Iraq, as described by its women

The New York Times is running a five-part series of (wo)man-on-the-street interviews focusing on the female perspective of daily Iraqi life.

Published June 5, 2008 5:03PM (EDT)

This week, the New York Times' Baghdad Bureau Blog has been running a series of interviews with Iraqi women. (Here are links for parts 2, 3 and 4.)

The interviews focus on a variety topics -- the domestic details of their lives, their views toward Iraqi women in politics, education, security and women's rights, among others. Unfortunately, the interviews are quite short -- leaving me wishing that I could hear more of each woman's story. But as the series' author, Eric Owles, explains in the first segment, getting women to talk on camera was tough. As he explains the process:

"I was accompanied by Anwar J. Ali, a journalist working for The Times in Iraq. She acted as my interpreter, and also made the first contact with women. She would approach them, on the streets and in shops, while I hung a few feet back with my video equipment tucked inside a bag. Anwar would explain who we were and ask permission to film an interview.

"Most often the answer was no. Some women would agree to an interview only if their faces would not be shown ... Others did not want their names to be used. These women are identified as Um, which translates to 'the mother of.' Um Mustafa, for example, means 'the mother of Mustafa.'"

The women Owles did convince to participate express a depressing view of what their lives are like. "I quit school because of the security situation and because I was once kidnapped," says one woman. "So I left my education behind." When the interpreter asks another if having women in the Iraqi parliament changes anything for her, she responds, "No, nothing changed. Because our society does not let women make change ... Women are only used as propaganda to show the world how democratic we are to let women participate. That's all."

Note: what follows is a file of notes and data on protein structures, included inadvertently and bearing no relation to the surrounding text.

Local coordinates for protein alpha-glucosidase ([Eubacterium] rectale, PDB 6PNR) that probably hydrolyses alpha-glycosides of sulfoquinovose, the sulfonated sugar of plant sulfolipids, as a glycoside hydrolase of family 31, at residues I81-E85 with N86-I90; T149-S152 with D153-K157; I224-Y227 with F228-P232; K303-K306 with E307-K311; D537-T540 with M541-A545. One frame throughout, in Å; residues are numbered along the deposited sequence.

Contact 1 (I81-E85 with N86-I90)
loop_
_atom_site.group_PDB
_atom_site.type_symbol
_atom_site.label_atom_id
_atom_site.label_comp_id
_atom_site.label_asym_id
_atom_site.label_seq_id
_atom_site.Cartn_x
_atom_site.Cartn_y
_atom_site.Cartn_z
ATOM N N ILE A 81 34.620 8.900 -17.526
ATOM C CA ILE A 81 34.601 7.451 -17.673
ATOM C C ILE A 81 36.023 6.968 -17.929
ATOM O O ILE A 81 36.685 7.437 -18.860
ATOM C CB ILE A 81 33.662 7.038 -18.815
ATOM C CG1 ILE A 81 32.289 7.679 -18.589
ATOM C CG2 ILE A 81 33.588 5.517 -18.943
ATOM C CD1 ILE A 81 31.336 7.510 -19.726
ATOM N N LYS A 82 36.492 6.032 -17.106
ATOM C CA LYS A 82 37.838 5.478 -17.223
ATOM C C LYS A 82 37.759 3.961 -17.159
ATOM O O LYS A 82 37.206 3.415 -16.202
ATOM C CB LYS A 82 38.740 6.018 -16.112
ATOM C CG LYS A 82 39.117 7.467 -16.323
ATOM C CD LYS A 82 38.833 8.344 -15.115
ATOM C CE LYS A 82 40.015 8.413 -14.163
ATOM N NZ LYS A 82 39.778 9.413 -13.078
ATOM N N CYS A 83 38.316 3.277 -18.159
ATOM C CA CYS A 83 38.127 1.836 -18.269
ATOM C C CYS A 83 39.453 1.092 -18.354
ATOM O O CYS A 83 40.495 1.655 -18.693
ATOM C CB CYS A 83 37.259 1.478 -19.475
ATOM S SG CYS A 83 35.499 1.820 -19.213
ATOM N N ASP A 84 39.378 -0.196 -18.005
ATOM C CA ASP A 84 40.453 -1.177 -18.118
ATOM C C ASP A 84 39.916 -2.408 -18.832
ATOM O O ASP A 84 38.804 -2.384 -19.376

I can only hope that the women who chose to participate are a self-selecting group, particularly eager to vent their frustrations -- but when taken as a whole, the picture they paint is bleak. There's still one more day left in the series -- and you can use the Times' comment board to make suggestions for future Q&A topics (I assume it's too late to contribute to this one, since it ends tomorrow). I wish the Times had run longer excerpts of each woman's interview, but nonetheless, it's interesting -- if saddening -- to listen to comments from a group of people whose perspective we rarely get to hear.

By Catherine Price

Catherine Price is an award-winning journalist and author of Vitamania: How Vitamins Revolutionized the Way We Think About Food. Her written and multimedia work has appeared in publications including The Best American Science Writing, The New York Times, Popular Science, O: The Oprah Magazine, the Los Angeles Times, The San Francisco Chronicle, The Washington Post Magazine, Salon, Slate, Men’s Journal, Mother Jones, PARADE, Health Magazine, and Outside. Price lives in Philadelphia.

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